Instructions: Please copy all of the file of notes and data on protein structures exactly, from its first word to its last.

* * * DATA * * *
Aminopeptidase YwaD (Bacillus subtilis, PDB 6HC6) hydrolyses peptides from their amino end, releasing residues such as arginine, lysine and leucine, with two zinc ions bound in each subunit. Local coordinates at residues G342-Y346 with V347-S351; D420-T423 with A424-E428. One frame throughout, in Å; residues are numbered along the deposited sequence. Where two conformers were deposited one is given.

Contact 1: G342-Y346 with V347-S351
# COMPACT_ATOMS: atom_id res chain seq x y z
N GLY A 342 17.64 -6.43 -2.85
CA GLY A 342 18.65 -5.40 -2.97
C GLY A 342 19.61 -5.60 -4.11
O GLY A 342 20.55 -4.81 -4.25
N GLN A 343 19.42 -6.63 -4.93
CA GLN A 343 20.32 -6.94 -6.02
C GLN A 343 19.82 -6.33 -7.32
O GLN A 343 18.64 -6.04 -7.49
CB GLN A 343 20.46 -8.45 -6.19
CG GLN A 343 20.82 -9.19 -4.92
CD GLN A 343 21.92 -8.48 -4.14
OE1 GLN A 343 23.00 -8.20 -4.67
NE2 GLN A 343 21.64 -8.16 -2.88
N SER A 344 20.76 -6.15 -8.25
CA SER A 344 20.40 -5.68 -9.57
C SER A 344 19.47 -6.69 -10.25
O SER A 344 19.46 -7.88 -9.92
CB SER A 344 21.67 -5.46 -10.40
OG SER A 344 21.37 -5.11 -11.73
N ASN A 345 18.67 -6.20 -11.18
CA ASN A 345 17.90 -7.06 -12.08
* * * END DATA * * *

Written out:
Aminopeptidase YwaD (Bacillus subtilis, PDB 6HC6) hydrolyses peptides from their amino end, releasing residues such as arginine, lysine and leucine, with two zinc ions bound in each subunit. Local coordinates at residues G342-Y346 with V347-S351; D420-T423 with A424-E428. One frame throughout, in Å; residues are numbered along the deposited sequence. Where two conformers were deposited one is given.

Contact 1: G342-Y346 with V347-S351
# COMPACT_ATOMS: atom_id res chain seq x y z
N GLY A 342 17.64 -6.43 -2.85
CA GLY A 342 18.65 -5.40 -2.97
C GLY A 342 19.61 -5.60 -4.11
O GLY A 342 20.55 -4.81 -4.25
N GLN A 343 19.42 -6.63 -4.93
CA GLN A 343 20.32 -6.94 -6.02
C GLN A 343 19.82 -6.33 -7.32
O GLN A 343 18.64 -6.04 -7.49
CB GLN A 343 20.46 -8.45 -6.19
CG GLN A 343 20.82 -9.19 -4.92
CD GLN A 343 21.92 -8.48 -4.14
OE1 GLN A 343 23.00 -8.20 -4.67
NE2 GLN A 343 21.64 -8.16 -2.88
N SER A 344 20.76 -6.15 -8.25
CA SER A 344 20.40 -5.68 -9.57
C SER A 344 19.47 -6.69 -10.25
O SER A 344 19.46 -7.88 -9.92
CB SER A 344 21.67 -5.46 -10.40
OG SER A 344 21.37 -5.11 -11.73
N ASN A 345 18.67 -6.20 -11.18
CA ASN A 345 17.90 -7.06 -12.08